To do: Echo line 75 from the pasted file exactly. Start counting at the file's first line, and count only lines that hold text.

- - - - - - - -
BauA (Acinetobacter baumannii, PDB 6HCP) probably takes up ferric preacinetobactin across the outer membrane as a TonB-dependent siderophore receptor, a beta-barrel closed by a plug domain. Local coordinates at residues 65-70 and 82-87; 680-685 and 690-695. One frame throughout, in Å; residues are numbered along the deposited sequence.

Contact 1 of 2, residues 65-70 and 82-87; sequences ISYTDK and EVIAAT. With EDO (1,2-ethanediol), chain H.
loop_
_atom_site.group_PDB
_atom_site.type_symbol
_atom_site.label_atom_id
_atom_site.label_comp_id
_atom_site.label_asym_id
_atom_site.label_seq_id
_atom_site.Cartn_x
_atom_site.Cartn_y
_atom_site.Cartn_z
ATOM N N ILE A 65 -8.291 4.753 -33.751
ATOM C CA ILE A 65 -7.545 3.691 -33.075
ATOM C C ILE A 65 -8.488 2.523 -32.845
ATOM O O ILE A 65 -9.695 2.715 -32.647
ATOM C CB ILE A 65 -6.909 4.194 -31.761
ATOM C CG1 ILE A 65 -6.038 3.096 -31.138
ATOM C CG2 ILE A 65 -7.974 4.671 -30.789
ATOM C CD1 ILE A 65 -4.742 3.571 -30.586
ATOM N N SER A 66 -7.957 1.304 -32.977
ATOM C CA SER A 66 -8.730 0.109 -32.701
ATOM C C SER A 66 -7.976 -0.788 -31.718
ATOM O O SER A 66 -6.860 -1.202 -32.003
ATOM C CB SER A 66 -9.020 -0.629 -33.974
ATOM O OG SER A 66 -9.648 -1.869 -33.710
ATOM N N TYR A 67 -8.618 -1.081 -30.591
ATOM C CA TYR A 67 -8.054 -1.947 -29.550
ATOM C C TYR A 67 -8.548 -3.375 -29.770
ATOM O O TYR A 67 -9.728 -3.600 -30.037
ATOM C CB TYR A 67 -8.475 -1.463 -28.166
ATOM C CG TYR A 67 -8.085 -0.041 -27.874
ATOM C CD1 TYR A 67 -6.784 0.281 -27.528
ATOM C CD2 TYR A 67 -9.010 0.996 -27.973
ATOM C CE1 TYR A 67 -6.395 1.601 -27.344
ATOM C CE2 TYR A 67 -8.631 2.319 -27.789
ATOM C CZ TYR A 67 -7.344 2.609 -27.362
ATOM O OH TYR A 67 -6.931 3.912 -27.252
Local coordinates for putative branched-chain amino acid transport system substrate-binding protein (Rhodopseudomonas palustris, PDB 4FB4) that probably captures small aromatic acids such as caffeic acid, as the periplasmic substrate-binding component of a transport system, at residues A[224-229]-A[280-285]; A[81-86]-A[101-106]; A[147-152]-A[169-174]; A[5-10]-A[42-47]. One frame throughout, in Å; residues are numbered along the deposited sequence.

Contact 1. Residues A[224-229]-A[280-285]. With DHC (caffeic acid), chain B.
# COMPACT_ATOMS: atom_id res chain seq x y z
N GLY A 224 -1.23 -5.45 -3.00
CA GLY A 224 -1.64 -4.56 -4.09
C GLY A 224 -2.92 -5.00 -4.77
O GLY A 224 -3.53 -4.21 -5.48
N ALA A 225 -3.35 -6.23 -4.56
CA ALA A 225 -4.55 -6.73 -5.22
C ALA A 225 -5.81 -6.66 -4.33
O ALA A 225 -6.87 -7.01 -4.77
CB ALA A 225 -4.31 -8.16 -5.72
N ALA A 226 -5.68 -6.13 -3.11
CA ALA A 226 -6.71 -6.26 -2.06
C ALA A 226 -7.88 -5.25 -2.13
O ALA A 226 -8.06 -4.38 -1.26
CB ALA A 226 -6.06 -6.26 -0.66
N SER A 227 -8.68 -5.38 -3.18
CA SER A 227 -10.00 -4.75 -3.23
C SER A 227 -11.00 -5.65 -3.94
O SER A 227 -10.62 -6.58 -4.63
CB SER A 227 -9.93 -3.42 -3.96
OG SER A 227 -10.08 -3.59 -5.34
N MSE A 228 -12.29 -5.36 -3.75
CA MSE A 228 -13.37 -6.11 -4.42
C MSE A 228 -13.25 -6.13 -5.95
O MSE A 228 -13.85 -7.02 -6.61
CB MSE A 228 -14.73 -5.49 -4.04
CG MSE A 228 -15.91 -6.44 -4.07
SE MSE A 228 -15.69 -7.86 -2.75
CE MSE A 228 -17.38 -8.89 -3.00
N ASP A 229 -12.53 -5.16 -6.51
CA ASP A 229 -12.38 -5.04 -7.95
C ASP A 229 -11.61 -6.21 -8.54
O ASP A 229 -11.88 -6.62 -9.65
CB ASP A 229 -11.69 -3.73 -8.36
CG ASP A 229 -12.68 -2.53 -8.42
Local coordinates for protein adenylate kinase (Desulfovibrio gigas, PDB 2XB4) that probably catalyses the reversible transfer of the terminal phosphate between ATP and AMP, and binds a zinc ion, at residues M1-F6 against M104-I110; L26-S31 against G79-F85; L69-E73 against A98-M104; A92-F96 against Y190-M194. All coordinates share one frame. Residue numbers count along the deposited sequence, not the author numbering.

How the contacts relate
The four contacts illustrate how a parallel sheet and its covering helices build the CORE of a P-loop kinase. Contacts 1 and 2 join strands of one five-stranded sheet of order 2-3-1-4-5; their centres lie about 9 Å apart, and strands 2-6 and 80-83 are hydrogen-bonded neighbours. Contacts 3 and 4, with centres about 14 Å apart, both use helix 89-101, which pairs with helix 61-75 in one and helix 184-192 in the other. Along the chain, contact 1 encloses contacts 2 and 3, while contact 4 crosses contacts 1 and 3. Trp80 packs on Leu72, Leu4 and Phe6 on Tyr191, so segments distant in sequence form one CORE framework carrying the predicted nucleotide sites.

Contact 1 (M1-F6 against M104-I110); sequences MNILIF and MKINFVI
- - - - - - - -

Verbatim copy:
CG ASP A 229 -12.68 -2.53 -8.42